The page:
India-Pakistan cricket fed a chauvinist imperative for decades. The liberal wind in the willows changed all that.
A small-time cricketer, but a passionate observer, I have watched Indo-Pak cricket since 1947. I have seen many India-Pakistan matches, from the one in Amritsar under Imran, to the 1996 World Cup Bangalore ODI, and the amazing Chennai Test match.
Both authors have relied on other books for their material, with a few observations and opinions of their own.
It is true that the first forty years of the Indo-Pak encounter offered the dreariest cricket you saw. A large degree of nationalistic pride was involved, accompanied by a morbid fear of losing. Pitches were stone dead; unfortunately they continue to be so. Umpires strained every spectator’s belief, Shakoor Rana being the most notorious. We were not blameless, but perhaps more subtle. Playing safe meant interminable plodding, resulting in monumentally boring Test centuries. My vivid memory of Bapu Nadkarni’s bowling: his analysis would invariably read 45 overs, 35 maidens, 29 runs, and maybe a wicket, largely because the batsman’s brain had been dulled by the on-field somnolence. The T-20 tullebaazi has at least put an end to this farce.
Both authors have talked of the Pentangular Tournaments in Bombay, based on Hindu, Muslim, Parsi, and Christian teams. Gandhiji rightly attacked the idea of religion-based teams. Shaharyar has weakly defended it, and Shashi has correctly criticised it. Religious identity in sports could only exacerbate differences. The tournaments did produce strong rivalries and exciting cricket, but had obvious negative effects. I have heard of pre-Partition hockey matches between Khalsa College, Amritsar, and Islamia College, Lahore, where chauvinism could not be avoided. I admired Vijay Hazare. All I knew was that he scored a century in each innings at Adelaide, with cotton gloves, and a cloth cap, against Lindwall and Miller. This book tells me he was also a Christian! Shaharyar may soften it, but lately the Pakistan team does project religion, which is not what it should be. I met the team in Delhi. It included Kaneria, and I could sense his isolation. The Yousuf Youhana case also makes me uncomfortable.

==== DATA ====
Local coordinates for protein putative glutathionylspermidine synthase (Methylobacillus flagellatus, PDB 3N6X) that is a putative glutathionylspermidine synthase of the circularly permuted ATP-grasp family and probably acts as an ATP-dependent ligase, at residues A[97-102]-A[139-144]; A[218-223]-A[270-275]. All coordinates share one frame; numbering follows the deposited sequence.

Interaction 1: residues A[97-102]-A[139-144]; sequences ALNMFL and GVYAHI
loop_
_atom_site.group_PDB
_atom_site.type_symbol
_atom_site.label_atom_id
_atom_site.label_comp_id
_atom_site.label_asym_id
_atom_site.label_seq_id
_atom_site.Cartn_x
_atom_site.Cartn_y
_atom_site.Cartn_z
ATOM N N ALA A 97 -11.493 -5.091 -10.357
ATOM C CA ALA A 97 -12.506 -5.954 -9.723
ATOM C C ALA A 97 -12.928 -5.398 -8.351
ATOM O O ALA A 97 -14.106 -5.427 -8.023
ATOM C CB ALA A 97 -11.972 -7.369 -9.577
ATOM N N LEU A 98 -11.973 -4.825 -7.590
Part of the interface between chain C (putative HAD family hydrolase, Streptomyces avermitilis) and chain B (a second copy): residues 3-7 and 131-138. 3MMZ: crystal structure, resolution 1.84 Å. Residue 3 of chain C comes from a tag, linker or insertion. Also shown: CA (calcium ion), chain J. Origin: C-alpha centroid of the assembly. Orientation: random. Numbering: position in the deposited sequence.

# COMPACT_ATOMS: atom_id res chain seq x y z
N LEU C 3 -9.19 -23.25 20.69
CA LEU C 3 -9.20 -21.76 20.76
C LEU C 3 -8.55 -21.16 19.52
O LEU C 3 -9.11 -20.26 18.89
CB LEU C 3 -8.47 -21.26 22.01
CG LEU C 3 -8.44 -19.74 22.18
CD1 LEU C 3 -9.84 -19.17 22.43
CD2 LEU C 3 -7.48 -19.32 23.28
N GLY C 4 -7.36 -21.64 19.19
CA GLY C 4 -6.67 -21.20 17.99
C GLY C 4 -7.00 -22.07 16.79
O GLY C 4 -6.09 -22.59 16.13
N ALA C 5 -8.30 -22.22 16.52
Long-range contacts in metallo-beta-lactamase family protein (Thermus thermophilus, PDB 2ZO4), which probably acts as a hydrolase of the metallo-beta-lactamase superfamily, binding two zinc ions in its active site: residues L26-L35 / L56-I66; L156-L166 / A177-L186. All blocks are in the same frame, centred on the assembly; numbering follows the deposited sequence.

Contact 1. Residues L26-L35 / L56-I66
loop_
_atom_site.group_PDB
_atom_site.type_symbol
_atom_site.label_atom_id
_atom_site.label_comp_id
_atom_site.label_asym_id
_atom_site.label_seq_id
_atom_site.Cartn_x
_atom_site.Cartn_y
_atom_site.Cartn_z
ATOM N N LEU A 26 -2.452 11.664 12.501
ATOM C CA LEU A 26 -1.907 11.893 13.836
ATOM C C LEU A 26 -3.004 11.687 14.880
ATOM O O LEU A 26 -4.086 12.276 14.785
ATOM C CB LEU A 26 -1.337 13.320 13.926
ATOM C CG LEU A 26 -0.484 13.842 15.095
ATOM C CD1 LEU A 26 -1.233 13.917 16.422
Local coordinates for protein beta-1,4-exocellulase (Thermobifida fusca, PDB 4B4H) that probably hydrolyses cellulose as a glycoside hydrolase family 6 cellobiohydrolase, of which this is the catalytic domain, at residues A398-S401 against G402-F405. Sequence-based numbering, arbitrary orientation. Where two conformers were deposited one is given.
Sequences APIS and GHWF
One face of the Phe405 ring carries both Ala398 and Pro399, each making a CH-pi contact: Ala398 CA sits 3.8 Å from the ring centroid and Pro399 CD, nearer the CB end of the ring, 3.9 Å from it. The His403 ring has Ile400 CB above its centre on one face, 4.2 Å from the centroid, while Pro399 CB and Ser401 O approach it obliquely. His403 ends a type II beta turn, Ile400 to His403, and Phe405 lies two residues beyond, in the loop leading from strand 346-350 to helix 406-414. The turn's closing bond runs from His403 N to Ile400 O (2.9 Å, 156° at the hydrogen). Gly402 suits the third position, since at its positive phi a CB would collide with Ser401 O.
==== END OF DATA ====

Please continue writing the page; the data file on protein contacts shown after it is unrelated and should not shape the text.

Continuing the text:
Both writers point to the great responses of crowds in India and Pakistan in recent times. The Chennai crowd’s applause for the winning Pakistani team was stunning. There were, of course, times in the past when a stony silence greeted a great batting performance of an outstanding rival. The truth is, people in both countries are ahead of their governments. Each opportunity to fraternise with and welcome neighbours has been eagerly seized. But it is difficult for sports in the subcontinent to be unaffected by political cross-currents.
I am fascinated by Shaharyar’s comments on Pakistan’s most successful captains, Hafeez Kardar, Imran Khan, and Inzamam-ul-Haq: “Hafeez Kardar and Imran Khan were superb leaders of men...Kardar and Imran were nationalists who wore their patriotism on their sleeves.... Kardar tended to glorify the role of Muslim rulers of the past...this aggressively nationalist attitude was not conducive to producing a mellow atmosphere, in public and in political circles of India”. Further, “I found Inzamam to be wise, dignified and perceptive.... Inzamam’s leadership was a mixture of cricket captain, and a prayer leader of the team...he was astute in handling diverse personalities, and visiting cricket captains with great sensitivity.... Over time, I developed a high regard for Inzamam.” I would agree with Shaharyar.
Recent changes have transformed the game and its ethical code. T-20 is controlled by TV and advertising. Players are now owned and traded, as in football. The myth of the gentleman’s game has faded. In Rudi Koertzen’s words: &ld